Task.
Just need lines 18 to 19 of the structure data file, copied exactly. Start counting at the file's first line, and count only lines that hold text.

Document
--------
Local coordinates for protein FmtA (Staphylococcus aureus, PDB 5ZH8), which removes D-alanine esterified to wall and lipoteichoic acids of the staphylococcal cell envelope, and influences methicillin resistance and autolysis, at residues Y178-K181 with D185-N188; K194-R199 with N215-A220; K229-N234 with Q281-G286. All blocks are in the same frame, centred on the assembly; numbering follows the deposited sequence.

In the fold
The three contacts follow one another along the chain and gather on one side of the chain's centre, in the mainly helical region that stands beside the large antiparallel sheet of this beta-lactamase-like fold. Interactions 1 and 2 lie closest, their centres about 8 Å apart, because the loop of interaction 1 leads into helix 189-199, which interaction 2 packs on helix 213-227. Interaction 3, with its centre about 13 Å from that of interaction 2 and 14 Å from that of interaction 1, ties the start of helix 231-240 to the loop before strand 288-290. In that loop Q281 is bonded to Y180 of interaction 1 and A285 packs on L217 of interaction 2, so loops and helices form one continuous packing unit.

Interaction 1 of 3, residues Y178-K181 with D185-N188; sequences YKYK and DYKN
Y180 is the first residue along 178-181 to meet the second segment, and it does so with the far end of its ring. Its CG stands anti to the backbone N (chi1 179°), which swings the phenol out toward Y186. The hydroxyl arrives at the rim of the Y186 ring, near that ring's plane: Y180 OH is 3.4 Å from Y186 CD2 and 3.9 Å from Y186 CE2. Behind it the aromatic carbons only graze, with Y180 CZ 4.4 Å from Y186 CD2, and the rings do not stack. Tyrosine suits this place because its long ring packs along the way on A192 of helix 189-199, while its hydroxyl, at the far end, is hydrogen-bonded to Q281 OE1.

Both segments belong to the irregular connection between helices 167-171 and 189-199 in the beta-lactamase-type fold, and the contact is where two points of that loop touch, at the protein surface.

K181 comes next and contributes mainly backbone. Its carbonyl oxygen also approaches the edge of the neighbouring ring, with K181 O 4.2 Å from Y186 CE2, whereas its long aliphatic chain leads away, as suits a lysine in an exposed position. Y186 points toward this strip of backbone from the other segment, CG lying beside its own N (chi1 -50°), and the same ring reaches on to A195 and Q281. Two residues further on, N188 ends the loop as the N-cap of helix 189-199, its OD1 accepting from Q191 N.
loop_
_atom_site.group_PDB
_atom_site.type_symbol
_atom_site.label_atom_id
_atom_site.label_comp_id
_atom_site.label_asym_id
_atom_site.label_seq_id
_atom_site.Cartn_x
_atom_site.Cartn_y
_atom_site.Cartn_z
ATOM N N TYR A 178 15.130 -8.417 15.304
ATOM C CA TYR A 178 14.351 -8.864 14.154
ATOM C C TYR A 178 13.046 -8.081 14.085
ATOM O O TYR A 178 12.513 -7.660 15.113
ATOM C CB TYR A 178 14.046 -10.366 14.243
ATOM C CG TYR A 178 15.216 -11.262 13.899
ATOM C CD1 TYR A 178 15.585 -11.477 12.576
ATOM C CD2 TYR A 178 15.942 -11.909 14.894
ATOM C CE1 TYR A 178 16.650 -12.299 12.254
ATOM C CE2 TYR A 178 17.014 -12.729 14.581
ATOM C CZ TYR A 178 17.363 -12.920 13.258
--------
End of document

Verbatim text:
ATOM N N TYR A 178 15.130 -8.417 15.304
ATOM C CA TYR A 178 14.351 -8.864 14.154